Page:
A member such as a single-crystal silicon wafer is provided with at least one and preferably two widely spaced apart detector marks of predetermined shape or shapes adjacent a major surface thereof. Each detector mark is capable of producing electron backscatter on irradiation by an electron beam. The predetermined shapes of the detector marks are preferably all the same and are preferably of regular geometric shape such as a circle, rectangle, square or triangle. The detector means corresponding to the detector marks are positioned adjacent periphery portions of the member, and are capable of detecting backscattered electrons from the detector marks and producing an electrical signal corresponding to the area of the detector mark irradiated by an electron beam.

The photocathode source from which the patterned electron beam is projected is positioned in spaced relation from the major surface of the member. The patterned electron beam to be aligned has alignment beam portions corresponding to the detector marks and of predetermined cross-sectional shape. The photocathode source is so disposed relative to the member that the alignment portions of the patterned electron beam irradiate the major surface close to the detector marks. The position of the member relative to the electron beam is varied either manually or automatically so that the alignment portions impinge on and overlap the detector marks. Electrical signals are thereupon produced by each detector means corresponding to the area of the corresponding detector mark that is irradiated by virtue of the backscattered electrons emitted by the detector marks and detected by the detector means. The electron beam is moved relative to the member causing the electrical signal produced by the detector means to be varied until the electrical signal indicates optimum alignment of the alignment beam portions with the corresponding detector marks.

The alignment beam portions and the detector marks may be of any suitable relative size within practical limits provided the shapes of both are predetermined. Preferably, however, each alignment beam portion is of the same cross-sectional shape as the predetermined shape of the corresponding detector mark so that alignment can be determined simply by reading a maximum or a minimum in the electrical signal from the detector means. Otherwise, electrical processing of the electri-. cal signals are needed, while the alignment beam portions are oscillated over the corresponding detector marks, to determine optimum alignment of the alignment beam portions with the corresponding detector marks.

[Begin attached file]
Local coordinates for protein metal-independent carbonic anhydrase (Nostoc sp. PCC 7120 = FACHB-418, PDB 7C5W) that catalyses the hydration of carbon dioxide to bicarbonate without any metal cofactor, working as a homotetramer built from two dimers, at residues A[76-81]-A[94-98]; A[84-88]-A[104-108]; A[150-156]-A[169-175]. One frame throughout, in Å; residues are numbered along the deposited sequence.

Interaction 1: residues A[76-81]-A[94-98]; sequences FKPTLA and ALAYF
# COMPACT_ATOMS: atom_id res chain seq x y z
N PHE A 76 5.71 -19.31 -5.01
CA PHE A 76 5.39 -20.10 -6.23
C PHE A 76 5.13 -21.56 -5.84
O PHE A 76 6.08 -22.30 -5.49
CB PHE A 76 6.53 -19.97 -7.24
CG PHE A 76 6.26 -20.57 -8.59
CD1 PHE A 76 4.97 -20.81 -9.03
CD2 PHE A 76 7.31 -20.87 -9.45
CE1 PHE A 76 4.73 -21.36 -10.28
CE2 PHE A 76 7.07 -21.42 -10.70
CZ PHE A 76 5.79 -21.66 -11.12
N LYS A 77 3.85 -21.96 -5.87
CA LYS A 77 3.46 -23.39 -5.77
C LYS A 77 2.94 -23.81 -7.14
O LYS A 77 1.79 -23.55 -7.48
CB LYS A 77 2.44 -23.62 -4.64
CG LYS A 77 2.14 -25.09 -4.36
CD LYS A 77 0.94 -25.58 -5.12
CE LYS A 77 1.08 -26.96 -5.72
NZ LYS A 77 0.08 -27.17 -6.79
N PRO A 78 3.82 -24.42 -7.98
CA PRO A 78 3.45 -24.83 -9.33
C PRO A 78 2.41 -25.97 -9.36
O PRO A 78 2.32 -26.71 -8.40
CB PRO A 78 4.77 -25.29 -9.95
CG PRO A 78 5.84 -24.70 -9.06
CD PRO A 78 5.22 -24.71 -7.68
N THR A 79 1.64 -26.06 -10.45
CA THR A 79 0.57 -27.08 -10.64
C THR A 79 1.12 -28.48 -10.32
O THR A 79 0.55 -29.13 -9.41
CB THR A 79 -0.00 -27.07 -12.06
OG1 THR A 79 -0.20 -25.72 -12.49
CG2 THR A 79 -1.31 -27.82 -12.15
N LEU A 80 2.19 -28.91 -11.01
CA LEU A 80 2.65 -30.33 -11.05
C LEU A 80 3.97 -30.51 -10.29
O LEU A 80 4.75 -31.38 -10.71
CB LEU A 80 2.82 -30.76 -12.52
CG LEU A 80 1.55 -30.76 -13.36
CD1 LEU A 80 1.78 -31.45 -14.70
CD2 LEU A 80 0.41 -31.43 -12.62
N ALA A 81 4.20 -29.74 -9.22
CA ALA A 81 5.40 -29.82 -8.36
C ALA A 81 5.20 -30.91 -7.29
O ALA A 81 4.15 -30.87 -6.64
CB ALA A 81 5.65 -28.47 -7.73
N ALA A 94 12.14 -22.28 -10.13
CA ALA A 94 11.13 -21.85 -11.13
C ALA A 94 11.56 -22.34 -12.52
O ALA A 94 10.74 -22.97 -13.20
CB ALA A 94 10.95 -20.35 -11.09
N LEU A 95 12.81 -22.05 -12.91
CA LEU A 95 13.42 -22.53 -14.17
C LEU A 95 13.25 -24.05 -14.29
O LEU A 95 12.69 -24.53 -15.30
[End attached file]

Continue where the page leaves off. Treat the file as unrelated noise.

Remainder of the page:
The detector marks can be of any desired shape to be capable of backscattering electrons to the detector means. In this connection, it should be noted that the detector marks can be defined by either an abundance of backscattered electrons or a lack of backscattered electrons. In either instance, the detector marks are preferably formed of a plurality of narrow, elongated angular planes which are closely spaced in a substantially parallel arrayand which are elongated generally in the direction of the corresponding detector means. It is further preferred that the detector marksbe formed in closely spaced pairs with the elongated angular planes of one detector mark substantially perpendicular to the elongated angular planes of the other detector marks of said pair. By these preferred features, the backscattering of electrons from the detector marks in the direction of the corresponding detector means is maximized and correction of the alignment beam portions to optimum alignment with the detector marks is more rapidly and more accurately attained.

Further, it is preferred that the alignment sequence is done automatically by an electrical means which moves the patterned electron beam relative to the member responsive to electrical signals from the detector means. The electrical means preferably include for this purpose a modulation means for oscillating the movement of the alignment beam portions over the corresponding detector marks; phase detection means, preferably synchronized with the modulation means, for detecting along orthogonal axis the errors from alignment of alignment beam portions and the corresponding detector marks, and outputting electrical signals corresponding thereto; and actuating means for changing the electrical input to the electromagnetic means directing the patterned electron beam from the photocathode source onto the major surface of the member responsive to the electrical signals from the phase detector means. Preferably, the electrical means also includes termination means for terminating the oscillation by the modulation means at optimum alignment of the alignment beam portions and the corresponding detector marks.

Other details, objects and advantages of the invention will become apparent as the following description of the presently preferred embodiments and presently preferred methods of practicing the same proceeds.

BRIEF DESCRIPTION OF THE DRAWINGS In the accompanying drawings, the present preferred embodiments of the invention and the present preferred methods of practicing the invention are illustrated in which: